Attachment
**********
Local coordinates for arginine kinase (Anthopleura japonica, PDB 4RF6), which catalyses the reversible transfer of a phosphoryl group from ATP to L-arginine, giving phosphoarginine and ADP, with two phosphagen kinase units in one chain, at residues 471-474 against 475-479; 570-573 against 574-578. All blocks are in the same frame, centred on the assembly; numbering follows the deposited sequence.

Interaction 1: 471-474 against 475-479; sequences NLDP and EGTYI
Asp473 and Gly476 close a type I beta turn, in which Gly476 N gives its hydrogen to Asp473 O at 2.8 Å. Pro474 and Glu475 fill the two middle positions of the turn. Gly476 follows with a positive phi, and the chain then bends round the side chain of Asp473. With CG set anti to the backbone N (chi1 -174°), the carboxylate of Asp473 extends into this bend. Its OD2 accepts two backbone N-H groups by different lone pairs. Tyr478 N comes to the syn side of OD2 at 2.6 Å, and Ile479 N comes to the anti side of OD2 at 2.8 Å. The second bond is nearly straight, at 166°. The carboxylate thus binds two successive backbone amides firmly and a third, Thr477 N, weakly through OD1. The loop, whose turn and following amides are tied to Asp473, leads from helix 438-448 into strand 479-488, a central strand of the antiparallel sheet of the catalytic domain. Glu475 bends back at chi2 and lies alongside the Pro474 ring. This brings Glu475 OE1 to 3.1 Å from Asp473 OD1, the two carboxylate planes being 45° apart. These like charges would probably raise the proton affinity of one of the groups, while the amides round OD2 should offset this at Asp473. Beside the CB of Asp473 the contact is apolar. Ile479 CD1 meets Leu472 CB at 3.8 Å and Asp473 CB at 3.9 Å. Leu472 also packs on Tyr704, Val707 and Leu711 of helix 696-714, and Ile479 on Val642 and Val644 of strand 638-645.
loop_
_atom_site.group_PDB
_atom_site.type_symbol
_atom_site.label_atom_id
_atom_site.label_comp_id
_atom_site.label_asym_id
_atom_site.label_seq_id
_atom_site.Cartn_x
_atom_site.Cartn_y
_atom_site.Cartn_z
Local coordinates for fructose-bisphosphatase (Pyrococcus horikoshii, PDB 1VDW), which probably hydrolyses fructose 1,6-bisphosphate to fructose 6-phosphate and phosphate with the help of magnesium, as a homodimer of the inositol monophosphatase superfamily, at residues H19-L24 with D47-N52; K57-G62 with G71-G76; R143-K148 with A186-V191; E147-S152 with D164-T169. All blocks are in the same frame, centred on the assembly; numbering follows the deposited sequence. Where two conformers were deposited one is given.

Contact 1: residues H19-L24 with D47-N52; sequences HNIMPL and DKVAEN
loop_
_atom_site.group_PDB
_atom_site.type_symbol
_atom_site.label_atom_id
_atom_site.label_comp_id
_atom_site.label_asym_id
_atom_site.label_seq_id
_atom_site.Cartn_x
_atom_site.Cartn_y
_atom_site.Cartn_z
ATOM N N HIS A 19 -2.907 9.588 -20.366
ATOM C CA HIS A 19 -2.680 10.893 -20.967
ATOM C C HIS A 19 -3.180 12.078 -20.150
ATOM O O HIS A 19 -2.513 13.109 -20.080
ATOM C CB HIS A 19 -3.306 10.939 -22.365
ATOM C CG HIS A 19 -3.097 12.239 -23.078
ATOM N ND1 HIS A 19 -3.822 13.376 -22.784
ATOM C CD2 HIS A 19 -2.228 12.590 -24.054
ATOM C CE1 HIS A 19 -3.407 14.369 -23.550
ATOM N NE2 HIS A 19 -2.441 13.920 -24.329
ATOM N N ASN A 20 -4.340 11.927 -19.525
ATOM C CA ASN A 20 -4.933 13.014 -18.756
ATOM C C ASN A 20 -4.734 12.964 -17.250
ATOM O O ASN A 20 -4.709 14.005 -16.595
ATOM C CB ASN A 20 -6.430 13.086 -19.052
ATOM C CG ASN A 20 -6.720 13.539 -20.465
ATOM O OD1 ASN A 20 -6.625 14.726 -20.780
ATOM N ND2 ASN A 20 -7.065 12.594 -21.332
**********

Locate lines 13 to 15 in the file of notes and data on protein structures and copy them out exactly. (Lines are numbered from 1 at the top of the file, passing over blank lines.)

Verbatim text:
_atom_site.Cartn_z
Local coordinates for fructose-bisphosphatase (Pyrococcus horikoshii, PDB 1VDW), which probably hydrolyses fructose 1,6-bisphosphate to fructose 6-phosphate and phosphate with the help of magnesium, as a homodimer of the inositol monophosphatase superfamily, at residues H19-L24 with D47-N52; K57-G62 with G71-G76; R143-K148 with A186-V191; E147-S152 with D164-T169. All blocks are in the same frame, centred on the assembly; numbering follows the deposited sequence. Where two conformers were deposited one is given.

Contact 1: residues H19-L24 with D47-N52; sequences HNIMPL and DKVAEN